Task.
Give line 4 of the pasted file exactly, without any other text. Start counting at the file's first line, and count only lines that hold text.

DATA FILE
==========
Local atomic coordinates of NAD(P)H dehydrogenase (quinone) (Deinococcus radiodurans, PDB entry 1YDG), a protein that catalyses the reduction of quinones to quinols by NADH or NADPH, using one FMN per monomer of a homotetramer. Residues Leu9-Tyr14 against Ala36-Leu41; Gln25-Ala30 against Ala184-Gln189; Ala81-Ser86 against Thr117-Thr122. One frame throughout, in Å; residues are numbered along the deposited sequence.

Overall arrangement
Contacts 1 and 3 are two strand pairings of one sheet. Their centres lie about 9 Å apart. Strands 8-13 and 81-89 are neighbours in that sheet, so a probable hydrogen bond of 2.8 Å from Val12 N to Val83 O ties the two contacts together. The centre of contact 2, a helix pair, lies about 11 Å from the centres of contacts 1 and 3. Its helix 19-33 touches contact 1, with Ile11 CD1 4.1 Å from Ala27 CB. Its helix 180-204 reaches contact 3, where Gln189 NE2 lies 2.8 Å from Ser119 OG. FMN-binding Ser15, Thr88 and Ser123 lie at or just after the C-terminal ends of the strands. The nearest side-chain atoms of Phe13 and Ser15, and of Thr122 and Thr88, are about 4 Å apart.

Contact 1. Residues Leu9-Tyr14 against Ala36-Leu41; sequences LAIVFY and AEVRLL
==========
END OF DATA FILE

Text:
Contact 1. Residues Leu9-Tyr14 against Ala36-Leu41; sequences LAIVFY and AEVRLL